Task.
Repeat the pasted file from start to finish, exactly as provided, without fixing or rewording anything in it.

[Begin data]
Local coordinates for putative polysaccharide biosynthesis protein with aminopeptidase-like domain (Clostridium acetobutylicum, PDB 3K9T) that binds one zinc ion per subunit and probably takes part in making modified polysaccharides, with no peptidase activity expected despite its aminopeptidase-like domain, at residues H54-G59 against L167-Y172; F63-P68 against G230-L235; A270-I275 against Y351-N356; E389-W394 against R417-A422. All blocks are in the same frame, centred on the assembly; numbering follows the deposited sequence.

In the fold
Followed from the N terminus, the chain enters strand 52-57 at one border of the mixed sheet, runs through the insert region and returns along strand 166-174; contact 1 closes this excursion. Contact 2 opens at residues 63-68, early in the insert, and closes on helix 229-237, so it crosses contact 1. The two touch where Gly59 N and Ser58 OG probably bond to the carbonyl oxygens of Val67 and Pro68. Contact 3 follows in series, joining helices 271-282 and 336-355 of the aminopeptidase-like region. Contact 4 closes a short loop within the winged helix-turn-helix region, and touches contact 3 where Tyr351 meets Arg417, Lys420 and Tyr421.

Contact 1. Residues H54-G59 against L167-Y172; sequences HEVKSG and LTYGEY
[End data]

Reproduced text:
Local coordinates for putative polysaccharide biosynthesis protein with aminopeptidase-like domain (Clostridium acetobutylicum, PDB 3K9T) that binds one zinc ion per subunit and probably takes part in making modified polysaccharides, with no peptidase activity expected despite its aminopeptidase-like domain, at residues H54-G59 against L167-Y172; F63-P68 against G230-L235; A270-I275 against Y351-N356; E389-W394 against R417-A422. All blocks are in the same frame, centred on the assembly; numbering follows the deposited sequence.

In the fold
Followed from the N terminus, the chain enters strand 52-57 at one border of the mixed sheet, runs through the insert region and returns along strand 166-174; contact 1 closes this excursion. Contact 2 opens at residues 63-68, early in the insert, and closes on helix 229-237, so it crosses contact 1. The two touch where Gly59 N and Ser58 OG probably bond to the carbonyl oxygens of Val67 and Pro68. Contact 3 follows in series, joining helices 271-282 and 336-355 of the aminopeptidase-like region. Contact 4 closes a short loop within the winged helix-turn-helix region, and touches contact 3 where Tyr351 meets Arg417, Lys420 and Tyr421.

Contact 1. Residues H54-G59 against L167-Y172; sequences HEVKSG and LTYGEY